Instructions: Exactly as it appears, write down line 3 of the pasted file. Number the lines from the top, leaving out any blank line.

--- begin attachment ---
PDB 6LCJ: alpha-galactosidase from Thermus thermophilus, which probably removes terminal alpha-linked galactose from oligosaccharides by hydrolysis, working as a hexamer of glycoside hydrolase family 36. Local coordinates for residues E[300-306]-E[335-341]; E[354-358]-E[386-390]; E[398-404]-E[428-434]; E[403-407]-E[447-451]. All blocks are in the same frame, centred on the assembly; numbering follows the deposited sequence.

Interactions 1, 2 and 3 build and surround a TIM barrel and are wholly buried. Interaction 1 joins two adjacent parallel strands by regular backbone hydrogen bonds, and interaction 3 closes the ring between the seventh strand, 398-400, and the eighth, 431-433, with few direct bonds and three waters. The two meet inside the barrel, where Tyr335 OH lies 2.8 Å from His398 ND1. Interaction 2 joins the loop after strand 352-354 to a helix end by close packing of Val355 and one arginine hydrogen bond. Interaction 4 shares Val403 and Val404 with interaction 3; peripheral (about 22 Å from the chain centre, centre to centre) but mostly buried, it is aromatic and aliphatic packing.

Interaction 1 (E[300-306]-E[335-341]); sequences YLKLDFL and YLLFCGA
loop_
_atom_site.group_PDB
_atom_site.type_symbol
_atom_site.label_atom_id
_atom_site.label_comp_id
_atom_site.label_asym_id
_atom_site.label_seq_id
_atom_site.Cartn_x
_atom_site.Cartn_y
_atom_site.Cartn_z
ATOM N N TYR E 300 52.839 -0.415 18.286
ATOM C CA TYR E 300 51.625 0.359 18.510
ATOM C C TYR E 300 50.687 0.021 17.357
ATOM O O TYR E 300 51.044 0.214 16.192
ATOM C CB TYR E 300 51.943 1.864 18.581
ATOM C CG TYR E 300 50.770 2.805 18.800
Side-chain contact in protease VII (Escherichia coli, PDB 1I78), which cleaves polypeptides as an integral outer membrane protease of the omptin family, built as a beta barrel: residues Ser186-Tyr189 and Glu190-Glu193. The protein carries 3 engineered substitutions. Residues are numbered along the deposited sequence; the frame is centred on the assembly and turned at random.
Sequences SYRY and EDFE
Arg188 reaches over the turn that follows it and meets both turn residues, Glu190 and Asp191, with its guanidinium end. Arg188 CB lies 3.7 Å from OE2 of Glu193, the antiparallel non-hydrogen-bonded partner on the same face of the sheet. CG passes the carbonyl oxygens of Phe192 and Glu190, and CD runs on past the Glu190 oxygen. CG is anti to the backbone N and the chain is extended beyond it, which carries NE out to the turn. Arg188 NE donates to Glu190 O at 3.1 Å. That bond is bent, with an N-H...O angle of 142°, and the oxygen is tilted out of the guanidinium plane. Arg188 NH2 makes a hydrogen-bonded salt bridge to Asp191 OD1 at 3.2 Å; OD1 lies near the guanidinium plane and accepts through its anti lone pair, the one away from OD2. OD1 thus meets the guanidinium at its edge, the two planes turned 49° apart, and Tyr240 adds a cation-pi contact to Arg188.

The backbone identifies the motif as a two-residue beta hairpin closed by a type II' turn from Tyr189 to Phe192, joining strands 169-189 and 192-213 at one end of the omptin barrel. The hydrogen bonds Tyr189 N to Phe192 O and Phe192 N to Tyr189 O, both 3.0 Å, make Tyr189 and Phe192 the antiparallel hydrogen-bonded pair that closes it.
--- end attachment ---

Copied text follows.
Interaction 1 (E[300-306]-E[335-341]); sequences YLKLDFL and YLLFCGA